Her education has fortified her vision for education: “Every child deserves to learn in a safe and respectful environment. I think each individual should be valued in the classroom as we all learn at our own pace and time. More importantly, giving them the opportunity to learn with respect to their culture and background is something I strongly support,” says Copland.

Reflecting back on what she has accomplished, Copland says, “I close my eyes and I see and feel the campus atmosphere—I never thought, 18 years ago, that I’d get back into books and study alongside my daughter. I was a young mother so I thought I had lost all my chances of getting back into something that I liked doing and dreamed of becoming. Turns out, there is no age limit; you just have to go after your dreams and never stop believing.”

Copland has returned to Nunavut and will start her teaching career in the fall, teaching Grade 3 students. She says, “I will start in my home and comfort zone, but who knows where I’ll end up in a few years time.”

By Shuana Niessen

U of R doctoral candidate returns to China for EFL internship

Moving Towards Ethical Internationalization: Bridging Plural Knowledges in English as Foreign Language Curriculum and Instruction.

In 2014, as part of University of Regina/Chengdu University of Technology’s (CDUT) partnership, an ethical internationalization in higher education research and instructional program was conceptualized and initiated by Professor and Dean, Duan Cheng and Associate Professor, Zheng Huan (CDUT, College of Foreign Languages and Cultures), Dr. Fran Martin (University of Exeter, Graduate School of Education) and Professor Fatima Pirbhai-Illich (University of Regina, Faculty of Education).

Over the past five years, Drs. Martin and Pirbhai-Illich have engaged in academic work at CDUT that has focused specifically on learning and engaging in ethical internationalization practices in higher education in the College of Foreign Languages and Culture. Dr. Martin, Associate Professor Zheng Huan and Professor Pirbhai-Illich conducted research and in 2016, disseminated findings at a conference on Internationalising Higher Education at Simon Fraser University. They have also co-authored one journal article titled “The critical intercultural dimension of the processes of internationalization in higher education” which is under review.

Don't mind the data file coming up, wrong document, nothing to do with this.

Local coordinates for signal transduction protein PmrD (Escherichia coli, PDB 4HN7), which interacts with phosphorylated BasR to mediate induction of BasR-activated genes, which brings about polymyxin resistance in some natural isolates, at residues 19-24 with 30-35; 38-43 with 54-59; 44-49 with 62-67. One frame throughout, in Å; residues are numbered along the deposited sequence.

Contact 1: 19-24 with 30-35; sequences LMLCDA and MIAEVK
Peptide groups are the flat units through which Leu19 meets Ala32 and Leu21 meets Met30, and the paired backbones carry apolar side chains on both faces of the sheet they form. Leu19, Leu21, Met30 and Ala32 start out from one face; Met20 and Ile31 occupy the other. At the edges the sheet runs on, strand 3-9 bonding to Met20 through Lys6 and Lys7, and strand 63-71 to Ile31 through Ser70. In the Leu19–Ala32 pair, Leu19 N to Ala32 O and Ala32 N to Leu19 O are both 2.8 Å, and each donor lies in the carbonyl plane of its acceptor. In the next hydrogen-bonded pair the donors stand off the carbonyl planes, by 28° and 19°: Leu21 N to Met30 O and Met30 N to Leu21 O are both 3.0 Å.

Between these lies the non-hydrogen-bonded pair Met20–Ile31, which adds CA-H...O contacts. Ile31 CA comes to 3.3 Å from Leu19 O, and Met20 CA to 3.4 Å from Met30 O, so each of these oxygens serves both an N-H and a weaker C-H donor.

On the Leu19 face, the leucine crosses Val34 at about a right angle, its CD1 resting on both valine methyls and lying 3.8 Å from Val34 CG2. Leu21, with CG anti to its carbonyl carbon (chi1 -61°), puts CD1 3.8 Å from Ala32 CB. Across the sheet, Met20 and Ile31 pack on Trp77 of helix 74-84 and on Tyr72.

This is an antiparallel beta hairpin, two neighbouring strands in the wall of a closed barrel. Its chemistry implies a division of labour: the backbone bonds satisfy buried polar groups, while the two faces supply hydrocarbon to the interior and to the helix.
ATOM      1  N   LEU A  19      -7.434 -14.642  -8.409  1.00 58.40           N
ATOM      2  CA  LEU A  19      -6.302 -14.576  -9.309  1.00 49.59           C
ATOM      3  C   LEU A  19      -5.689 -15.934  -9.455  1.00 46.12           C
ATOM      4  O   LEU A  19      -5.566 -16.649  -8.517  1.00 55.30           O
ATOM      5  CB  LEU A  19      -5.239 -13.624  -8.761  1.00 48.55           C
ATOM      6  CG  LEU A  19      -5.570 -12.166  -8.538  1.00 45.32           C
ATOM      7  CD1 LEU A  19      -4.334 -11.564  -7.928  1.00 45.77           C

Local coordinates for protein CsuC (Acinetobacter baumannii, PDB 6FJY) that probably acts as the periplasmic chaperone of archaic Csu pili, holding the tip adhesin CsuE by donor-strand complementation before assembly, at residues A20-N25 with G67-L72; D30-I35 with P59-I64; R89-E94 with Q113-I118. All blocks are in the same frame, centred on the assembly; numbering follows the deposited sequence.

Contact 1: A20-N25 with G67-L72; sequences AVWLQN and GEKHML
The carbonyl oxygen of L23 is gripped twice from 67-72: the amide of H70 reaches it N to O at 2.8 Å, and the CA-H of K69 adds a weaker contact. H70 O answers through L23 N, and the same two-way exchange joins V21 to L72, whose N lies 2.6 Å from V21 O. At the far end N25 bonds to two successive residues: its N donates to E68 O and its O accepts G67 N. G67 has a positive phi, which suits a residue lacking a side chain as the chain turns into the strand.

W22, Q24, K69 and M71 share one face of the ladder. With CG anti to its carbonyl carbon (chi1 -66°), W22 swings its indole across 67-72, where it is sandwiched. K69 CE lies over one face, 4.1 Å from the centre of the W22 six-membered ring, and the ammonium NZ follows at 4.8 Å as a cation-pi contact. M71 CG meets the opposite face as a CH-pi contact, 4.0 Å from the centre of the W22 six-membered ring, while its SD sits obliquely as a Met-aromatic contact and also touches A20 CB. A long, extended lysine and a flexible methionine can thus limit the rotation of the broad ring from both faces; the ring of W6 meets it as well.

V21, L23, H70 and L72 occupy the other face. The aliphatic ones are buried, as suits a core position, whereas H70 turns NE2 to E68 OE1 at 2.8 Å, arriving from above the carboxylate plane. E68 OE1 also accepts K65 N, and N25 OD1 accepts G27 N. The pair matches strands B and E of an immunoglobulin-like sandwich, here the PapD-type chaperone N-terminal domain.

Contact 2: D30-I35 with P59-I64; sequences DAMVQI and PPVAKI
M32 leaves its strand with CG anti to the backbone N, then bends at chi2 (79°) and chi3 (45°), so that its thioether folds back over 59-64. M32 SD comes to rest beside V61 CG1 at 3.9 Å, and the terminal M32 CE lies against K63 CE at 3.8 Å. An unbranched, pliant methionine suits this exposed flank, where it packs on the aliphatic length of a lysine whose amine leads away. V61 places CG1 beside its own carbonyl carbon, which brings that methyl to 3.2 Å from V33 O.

Graduate Students Invited to University of Regina for Doctoral Program.

As part of the overall project, for the past three years, Dr. Pirbhai-Illich has invited one graduate student each year to apply for entry into the Faculty of Education’s doctoral program. Each doctoral student takes their required courses with faculty members and for their doctoral research project, engages in academic work with Dr. Pirbhai-Illich to understand issues around plural knowledges, curriculum and instruction in teaching English as a Foreign Language, and working towards ethical ways of doing education that honour and bridge the best of these knowledges for their particular context.